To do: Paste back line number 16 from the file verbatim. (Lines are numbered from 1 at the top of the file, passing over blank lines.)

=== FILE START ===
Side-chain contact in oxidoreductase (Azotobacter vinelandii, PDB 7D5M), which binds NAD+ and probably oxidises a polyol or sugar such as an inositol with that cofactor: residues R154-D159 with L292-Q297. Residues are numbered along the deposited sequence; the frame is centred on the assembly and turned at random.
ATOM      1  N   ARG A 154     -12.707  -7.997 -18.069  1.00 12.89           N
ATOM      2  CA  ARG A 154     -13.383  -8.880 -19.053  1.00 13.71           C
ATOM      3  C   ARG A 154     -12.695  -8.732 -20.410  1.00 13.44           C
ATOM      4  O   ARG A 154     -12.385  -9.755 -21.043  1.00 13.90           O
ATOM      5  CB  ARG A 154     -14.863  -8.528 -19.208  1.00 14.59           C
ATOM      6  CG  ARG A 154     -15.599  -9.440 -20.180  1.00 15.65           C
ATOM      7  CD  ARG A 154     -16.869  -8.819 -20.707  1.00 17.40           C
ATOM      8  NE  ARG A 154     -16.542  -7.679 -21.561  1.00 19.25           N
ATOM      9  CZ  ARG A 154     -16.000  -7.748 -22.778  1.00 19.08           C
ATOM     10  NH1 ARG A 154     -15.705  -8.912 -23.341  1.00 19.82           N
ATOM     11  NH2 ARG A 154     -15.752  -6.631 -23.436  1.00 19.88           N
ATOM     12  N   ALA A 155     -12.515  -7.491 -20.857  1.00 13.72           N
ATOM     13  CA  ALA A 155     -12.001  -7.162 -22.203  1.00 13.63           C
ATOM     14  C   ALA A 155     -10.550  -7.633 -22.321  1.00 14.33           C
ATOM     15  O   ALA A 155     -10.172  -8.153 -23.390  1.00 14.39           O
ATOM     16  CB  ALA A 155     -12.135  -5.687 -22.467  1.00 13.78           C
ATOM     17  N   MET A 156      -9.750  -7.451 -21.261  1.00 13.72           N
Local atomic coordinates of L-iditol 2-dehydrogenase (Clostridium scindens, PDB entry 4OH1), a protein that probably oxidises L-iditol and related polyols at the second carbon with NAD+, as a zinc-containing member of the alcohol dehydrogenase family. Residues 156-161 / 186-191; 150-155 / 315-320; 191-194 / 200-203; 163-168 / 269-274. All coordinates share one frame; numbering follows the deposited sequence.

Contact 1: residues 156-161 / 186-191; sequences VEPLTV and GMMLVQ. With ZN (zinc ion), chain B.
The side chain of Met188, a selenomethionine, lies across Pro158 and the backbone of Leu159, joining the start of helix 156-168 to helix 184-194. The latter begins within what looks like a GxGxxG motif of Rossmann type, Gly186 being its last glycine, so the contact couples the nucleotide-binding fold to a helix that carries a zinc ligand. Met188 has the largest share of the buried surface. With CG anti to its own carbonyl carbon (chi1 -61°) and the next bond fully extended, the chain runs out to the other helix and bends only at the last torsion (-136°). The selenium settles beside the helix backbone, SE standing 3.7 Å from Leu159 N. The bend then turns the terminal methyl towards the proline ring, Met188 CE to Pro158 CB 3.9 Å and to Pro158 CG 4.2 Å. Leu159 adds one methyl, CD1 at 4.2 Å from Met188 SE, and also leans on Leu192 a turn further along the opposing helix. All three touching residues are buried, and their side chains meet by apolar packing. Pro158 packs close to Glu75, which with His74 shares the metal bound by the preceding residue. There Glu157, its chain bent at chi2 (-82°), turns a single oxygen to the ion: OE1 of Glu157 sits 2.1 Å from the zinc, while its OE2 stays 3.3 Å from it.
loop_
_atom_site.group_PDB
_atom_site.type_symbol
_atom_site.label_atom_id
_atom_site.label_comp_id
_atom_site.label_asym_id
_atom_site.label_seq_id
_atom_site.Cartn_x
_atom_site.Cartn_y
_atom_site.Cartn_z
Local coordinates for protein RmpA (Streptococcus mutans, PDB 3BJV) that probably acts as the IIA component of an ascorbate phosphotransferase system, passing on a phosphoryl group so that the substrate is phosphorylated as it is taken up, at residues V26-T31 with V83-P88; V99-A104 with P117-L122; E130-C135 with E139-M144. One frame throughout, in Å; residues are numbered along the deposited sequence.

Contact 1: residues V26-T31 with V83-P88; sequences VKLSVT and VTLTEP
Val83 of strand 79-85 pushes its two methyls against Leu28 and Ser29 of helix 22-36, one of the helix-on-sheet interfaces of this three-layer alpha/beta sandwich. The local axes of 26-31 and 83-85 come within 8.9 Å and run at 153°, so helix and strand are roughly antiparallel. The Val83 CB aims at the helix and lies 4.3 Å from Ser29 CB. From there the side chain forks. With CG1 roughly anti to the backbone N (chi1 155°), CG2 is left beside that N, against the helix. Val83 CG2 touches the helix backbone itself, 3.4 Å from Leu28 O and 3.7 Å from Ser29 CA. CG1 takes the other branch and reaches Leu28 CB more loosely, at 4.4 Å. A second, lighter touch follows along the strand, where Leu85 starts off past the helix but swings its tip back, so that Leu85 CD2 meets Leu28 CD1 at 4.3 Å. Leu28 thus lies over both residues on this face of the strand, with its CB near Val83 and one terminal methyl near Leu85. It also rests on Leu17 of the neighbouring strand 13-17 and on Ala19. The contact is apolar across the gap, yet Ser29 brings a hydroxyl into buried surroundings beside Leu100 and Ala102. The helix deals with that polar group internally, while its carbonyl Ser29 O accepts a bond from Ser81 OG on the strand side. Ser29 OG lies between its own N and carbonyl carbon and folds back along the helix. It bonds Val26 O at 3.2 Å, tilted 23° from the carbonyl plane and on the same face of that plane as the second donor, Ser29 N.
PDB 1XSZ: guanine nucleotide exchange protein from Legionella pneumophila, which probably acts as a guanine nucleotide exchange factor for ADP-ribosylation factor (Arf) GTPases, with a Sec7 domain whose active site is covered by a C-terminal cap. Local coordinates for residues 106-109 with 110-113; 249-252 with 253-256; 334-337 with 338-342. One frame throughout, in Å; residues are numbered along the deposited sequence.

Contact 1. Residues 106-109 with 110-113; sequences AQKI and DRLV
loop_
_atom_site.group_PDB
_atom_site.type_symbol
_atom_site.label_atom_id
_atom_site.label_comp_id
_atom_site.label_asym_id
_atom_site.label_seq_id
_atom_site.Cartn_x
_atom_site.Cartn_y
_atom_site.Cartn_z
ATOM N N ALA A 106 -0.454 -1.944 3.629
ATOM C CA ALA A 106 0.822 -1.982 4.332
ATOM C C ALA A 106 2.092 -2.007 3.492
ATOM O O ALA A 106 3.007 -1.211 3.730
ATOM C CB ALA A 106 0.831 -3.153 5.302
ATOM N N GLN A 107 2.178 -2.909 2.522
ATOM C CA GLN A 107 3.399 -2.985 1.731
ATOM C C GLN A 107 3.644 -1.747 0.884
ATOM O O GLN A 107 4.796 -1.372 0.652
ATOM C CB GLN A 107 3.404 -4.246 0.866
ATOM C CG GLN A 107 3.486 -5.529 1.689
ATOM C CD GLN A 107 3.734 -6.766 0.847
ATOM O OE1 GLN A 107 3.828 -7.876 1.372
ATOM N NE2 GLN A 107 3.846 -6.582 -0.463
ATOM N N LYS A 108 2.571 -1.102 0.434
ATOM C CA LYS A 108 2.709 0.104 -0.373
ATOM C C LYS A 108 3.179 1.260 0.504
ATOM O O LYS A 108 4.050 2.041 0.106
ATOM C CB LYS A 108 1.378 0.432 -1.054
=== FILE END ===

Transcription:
ATOM     15  O   ALA A 155     -10.172  -8.153 -23.390  1.00 14.39           O